If that is all you can give it is more than enough.

An Easter Announcement

It was Easter.

One of the few years we’ve traveled to my husband’s family for this holiday. But we had something to tell them. Now you have to know that this side of the family is where the little kids are. With a 12 year old, 9 year old and four more under 5, this Easter egg hunt is for realsies. My in-laws home was warm and comforting, decorated in pastel colors, and spring flowers. Shiny green grass poked through each kids’ basket, disheveled by eager fingers. Jelly beans went missing way before dinner was served and the typical bunny was missing his ears, and his tail, just like last year.

 As I sat at the table, organizing this monumental  feast onto a plate not sized for such lavishness, I felt my breath catch in my throat. It quickly subsisted as I remembered how well things went during the first announcement. This would be just as enjoyable I was sure. They would be happy to say the least.

 I was right.

My husband declared our announcement among the other family conversation. Some wonderfully endearing things happened. Even as he explained that we were hoping for a little girl, her age range and nationality, his brother left his food, walked around the table and hugged us. His sister followed. That’s a big deal; leaving an Easter meal to offer an awkward hug. Especially for a guy. Especially for his brother.

His parents had no expression of surprise, but only delight.

It was as if they knew we were doing this long before we did. They exclaimed words like “wonderful news” and “very excited.”  Moments later my mother in law explained how they had determined to set aside time to better lend support, encouragement, and practical help once our girl was home. So we had everything we needed. All over again.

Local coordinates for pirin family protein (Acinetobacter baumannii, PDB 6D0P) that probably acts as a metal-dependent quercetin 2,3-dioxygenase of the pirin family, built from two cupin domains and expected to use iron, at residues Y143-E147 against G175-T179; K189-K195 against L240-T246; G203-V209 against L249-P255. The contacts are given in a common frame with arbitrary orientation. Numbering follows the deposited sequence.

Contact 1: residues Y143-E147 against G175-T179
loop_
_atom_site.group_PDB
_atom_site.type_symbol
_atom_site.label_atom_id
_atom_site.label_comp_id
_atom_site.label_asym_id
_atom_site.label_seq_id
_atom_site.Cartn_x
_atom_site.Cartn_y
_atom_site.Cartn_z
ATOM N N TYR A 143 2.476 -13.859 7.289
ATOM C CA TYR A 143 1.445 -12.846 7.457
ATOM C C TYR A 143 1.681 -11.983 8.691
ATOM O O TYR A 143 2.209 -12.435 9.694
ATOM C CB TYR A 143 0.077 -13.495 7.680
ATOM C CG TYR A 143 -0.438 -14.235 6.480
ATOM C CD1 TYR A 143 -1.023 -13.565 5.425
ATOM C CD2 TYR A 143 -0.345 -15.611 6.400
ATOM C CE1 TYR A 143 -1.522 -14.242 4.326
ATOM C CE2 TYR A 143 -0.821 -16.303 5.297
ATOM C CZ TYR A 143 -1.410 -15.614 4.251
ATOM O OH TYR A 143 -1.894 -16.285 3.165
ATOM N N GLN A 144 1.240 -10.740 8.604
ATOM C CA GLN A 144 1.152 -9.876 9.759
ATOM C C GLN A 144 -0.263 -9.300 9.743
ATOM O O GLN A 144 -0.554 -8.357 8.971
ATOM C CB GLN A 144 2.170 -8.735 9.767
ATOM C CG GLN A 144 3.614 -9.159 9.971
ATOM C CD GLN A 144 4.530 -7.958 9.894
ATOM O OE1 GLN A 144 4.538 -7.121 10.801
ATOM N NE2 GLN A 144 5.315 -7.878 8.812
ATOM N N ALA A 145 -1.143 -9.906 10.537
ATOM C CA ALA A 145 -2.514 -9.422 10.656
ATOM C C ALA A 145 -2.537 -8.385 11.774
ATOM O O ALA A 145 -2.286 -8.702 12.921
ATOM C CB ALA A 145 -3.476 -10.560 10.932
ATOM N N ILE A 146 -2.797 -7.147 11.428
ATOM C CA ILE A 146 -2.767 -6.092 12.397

The day went on and the news sank in.

It came up in conversation as easily as we spoke about the chill in the air and the promise of Spring. It was comfortable, natural. We answered basic questions as best we knew. My heart was warmed as my brother in law said “Well, go get her! I want to meet my niece.”

Oh little girl. You are loved so much already.

I had to smile when I was instructed to stay away from a family member who might have measles. As if I was physically pregnant, not just paperwork pregnant. This news was real to them. And that made it all the more real to us.

My favorite moment of the day came near the end.

I knelt down to talk to my 5 year old niece. She asked what adopted was. It was such an innocent and intimate question. I remember when life was simple like this. I told her plainly. “Across the ocean is a little girl who doesn’t have a family. Uncle Arthur and Aunt Liz want to be her family. So we are going to go get her and be her mommy and daddy.” Explaining she will have another little cousin to play with. To which her Momma chimed in, “We are going to love her lots.”

 Oh my goodness. Yes we are.